Construction jobs continue to be the most dangerous workplaces in New York in terms of injuries and fatalities. While overall numbers of workplace fatalities in the city are on the decline, the number of construction fatalities in New York has gone up over the last few years. This may, in part, be due to a reduction in the number of workplace inspections occurring in New York, increasing the chance of a dangerous situation going unnoticed. Since the number of OSHA workers has also decreased in recent years, it is entirely possible that these numbers will continue to rise.
Workplace Fatalities in New York
In general, the number of fatalities due to occupational injuries in New York City has been on the decline over a decade, based on numbers from the US Bureau of Labor Statistics. In 2006 there were nearly 100 fatal injuries in New York workplaces, while that number was just over 70 in 2015. Slips, trips, and falls make up more than one-quarter of these fatalities, making them the most dangerous types of workplace accidents.
Construction Fatalities in New York
Even though the general number of workplace fatalities in New York has gone down, the number of construction deaths has actually gone up in recent years. In 2011 there were 17 construction-related deaths, while there were 25 in 2015; deaths across the state have also gone up for construction workers. While construction work is known to be the most dangerous occupation, with the highest number of injuries and fatalities, that is still an unacceptably high number of fatalities for workers.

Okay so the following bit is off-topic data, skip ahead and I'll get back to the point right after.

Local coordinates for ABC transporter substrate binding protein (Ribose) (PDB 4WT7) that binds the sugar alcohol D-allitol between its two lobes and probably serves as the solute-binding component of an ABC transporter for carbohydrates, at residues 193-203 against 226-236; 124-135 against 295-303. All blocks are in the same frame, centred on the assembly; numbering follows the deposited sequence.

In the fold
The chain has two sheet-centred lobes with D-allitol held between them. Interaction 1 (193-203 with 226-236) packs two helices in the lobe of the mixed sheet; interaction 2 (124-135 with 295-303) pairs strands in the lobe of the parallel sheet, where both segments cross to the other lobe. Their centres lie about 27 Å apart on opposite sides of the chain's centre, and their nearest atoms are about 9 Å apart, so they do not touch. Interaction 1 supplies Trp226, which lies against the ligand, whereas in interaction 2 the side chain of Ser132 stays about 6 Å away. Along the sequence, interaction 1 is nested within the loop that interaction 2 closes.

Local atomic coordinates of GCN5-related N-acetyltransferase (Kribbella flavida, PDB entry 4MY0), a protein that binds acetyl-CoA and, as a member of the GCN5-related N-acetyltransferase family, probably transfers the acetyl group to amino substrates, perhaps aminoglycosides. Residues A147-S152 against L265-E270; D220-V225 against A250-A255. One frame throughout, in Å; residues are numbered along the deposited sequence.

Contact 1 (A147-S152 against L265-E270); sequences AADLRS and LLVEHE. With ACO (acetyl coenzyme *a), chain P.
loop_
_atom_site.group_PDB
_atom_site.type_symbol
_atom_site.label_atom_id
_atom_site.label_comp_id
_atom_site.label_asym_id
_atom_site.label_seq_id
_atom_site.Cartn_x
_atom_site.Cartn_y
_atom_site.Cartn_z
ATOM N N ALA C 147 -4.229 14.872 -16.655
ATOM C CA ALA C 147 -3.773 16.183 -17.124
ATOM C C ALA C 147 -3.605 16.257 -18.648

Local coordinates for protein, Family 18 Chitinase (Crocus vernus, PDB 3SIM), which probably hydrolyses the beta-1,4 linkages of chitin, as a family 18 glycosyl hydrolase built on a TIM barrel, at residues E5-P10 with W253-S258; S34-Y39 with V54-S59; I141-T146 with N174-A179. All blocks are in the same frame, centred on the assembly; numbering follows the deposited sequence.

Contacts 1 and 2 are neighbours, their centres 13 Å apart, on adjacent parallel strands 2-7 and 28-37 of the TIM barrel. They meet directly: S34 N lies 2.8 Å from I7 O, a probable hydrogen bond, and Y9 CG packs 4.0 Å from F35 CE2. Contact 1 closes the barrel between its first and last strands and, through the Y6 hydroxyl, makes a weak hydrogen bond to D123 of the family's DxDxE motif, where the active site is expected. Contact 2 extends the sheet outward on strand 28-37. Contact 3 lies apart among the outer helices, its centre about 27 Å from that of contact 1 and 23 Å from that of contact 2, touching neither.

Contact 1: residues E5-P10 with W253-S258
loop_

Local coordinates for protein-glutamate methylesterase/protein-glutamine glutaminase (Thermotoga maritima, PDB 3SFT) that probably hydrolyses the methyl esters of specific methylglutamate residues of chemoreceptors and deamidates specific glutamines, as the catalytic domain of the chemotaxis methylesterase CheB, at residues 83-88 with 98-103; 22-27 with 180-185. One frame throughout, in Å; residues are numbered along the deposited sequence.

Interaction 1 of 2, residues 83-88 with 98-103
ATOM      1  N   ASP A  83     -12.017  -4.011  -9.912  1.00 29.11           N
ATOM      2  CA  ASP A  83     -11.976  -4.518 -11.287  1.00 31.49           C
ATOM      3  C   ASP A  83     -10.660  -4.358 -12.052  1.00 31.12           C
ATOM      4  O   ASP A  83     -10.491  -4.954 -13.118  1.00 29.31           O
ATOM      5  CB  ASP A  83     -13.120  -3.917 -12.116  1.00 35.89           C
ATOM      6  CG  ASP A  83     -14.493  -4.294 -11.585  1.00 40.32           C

Inspections Down as OSHA Loses Funding and Inspectors
While the exact reason for this increase may be due to several different factors, it is worth noting that as these rates increase, the number of safety inspections at worksites has decreased. In 2011 there were more than 2,700 inspections, while in 2015 there were just over 1,900. These inspections are carried out by the Occupational Safety and Health Administration, or OSHA, which has seen a reduction in New York State inspectors in that same time from 82 to 66. Fewer inspectors mean fewer safety inspections, and as the number of inspections has gone down, fatalities for workers have gone up.
If someone you love was killed on a construction site, it may have been due to negligent, dangerous conditions. Call Wingate, Russotti, Shapiro & Halperin, LLP, today at (212) 986-7353 to discuss your case.